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pettifog

[pet-ee-fog, -fawg]
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verb (used without object), pet·ti·fogged, pet·ti·fog·ging.
  1. to bicker or quibble over trifles or unimportant matters.
  2. to carry on a petty, shifty, or unethical law business.
  3. to practice chicanery of any sort.
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Origin of pettifog

1605–15; back formation from pettifogger, equivalent to petty + fogger < Middle Low German voger or Middle Dutch voeger one who arranges things; akin to Old English gefōg a joining
Related formspet·ti·fog·ger, nounpet·ti·fog·ger·y, noun
Can be confusedambulance chaser mouthpiece pettifogger shyster
Dictionary.com Unabridged Based on the Random House Unabridged Dictionary, © Random House, Inc. 2018

Examples from the Web for pettifogger

Historical Examples

  • Bear witness, I pray you all,” said the Pettifogger, “as to what the knave called me.

    The Sleeping Bard

    Ellis Wynne

  • I never said you were a pettifogger, or a scoundrel; but I did say you were little Else.

    The Jest Book

    Mark Lemon

  • He was a pettifogger; their (the Smiths') cat-paw to do their dirty work.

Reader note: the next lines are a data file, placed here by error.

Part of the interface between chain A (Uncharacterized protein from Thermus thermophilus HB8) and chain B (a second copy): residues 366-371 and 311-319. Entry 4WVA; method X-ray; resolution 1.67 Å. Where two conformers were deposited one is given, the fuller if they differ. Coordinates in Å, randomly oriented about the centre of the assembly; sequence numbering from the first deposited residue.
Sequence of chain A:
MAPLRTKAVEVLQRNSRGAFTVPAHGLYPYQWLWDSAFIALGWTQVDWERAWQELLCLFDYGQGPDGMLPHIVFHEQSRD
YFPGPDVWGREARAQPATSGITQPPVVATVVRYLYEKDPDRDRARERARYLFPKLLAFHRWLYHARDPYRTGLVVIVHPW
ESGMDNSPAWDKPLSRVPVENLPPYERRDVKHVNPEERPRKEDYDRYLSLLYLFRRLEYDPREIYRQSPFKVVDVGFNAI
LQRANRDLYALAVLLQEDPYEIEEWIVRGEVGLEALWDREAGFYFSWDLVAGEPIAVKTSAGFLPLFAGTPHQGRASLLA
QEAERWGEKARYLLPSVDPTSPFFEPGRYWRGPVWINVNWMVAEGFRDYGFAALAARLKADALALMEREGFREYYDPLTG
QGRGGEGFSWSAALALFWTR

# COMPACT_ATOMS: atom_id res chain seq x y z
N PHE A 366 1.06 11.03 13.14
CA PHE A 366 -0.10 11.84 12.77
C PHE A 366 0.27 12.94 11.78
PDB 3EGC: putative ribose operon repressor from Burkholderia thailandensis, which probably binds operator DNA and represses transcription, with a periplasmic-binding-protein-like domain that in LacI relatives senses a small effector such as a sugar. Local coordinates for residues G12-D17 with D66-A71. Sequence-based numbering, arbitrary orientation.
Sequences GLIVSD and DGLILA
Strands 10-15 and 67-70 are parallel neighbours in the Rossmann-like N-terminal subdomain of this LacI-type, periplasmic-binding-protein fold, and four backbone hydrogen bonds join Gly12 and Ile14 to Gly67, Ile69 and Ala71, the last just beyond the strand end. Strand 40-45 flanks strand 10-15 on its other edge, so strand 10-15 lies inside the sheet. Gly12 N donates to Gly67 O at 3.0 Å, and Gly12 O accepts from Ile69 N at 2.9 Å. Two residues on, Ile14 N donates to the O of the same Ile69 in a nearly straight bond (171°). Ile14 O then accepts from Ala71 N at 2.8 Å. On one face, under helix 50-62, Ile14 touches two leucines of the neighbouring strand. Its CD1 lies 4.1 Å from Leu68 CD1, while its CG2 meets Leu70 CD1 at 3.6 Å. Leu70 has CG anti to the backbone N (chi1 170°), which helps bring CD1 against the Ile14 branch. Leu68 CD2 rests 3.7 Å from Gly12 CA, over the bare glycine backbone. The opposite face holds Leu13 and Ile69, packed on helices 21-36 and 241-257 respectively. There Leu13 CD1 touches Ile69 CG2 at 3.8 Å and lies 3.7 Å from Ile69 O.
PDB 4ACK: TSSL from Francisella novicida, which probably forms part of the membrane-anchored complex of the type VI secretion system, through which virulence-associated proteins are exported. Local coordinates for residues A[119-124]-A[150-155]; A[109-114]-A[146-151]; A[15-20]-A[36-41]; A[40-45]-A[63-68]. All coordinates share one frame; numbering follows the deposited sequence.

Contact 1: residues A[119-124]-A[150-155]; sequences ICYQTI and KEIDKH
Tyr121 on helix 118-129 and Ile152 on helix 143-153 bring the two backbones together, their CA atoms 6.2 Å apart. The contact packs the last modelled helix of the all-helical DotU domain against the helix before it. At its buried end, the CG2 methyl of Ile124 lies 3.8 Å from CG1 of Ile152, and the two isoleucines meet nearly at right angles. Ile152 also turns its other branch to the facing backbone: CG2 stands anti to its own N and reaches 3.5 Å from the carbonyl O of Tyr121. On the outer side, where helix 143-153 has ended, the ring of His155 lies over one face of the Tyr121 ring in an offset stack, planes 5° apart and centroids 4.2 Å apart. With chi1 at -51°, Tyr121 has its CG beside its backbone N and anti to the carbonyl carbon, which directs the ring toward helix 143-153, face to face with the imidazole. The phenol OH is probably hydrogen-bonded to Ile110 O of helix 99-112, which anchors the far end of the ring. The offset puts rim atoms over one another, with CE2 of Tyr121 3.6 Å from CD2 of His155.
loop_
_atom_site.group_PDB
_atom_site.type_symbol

The Story of the Mormons

    William Alexander Linn

  • Now which was the best pedigree, that of the son of the pastry-cook, or that of the son of the pettifogger?

    The Romany Rye

    George Borrow

  • Now, which was the best pedigree, that of the son of the pastry-cook, or that of the son of the pettifogger?

    The Romany Rye

    George Borrow


British Dictionary definitions for pettifogger

pettifogger

noun
  1. a lawyer of inferior status who conducts unimportant cases, esp one who is unscrupulous or resorts to trickery
  2. any person who quibbles or fusses over details
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Derived Formspettifoggery, noun

Word Origin

C16: from petty + fogger, of uncertain origin, perhaps from Fugger, name of a family (C15–16) of German financiers

pettifog

verb -fogs, -fogging or -fogged
  1. (intr) to be a pettifogger
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Collins English Dictionary - Complete & Unabridged 2012 Digital Edition © William Collins Sons & Co. Ltd. 1979, 1986 © HarperCollins Publishers 1998, 2000, 2003, 2005, 2006, 2007, 2009, 2012

Word Origin and History for pettifogger

n.

1560s, from petty; the second element possibly from obsolete Dutch focker, from Flemish focken "to cheat," or from cognate Middle English fugger, from Fugger the renowned family of merchants and financiers of 15c.-16c. Augsburg. In German, Flemish and Dutch, the name became a word for "monopolist, rich man, usurer."

A 'petty Fugger' would mean one who on a small scale practices the dishonourable devices for gain popularly attributed to great financiers; it seems possible that the phrase 'petty fogger of the law,' applied in this sense to some notorious person, may have caught the popular fancy. [OED first edition, in a rare burst of pure speculation]

However, OED also calls attention to pettifactor "legal agent who undertakes small cases" (1580s), which, though attested slightly later, might be the source of this. Related: Pettifoggery.

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Online Etymology Dictionary, © 2010 Douglas Harper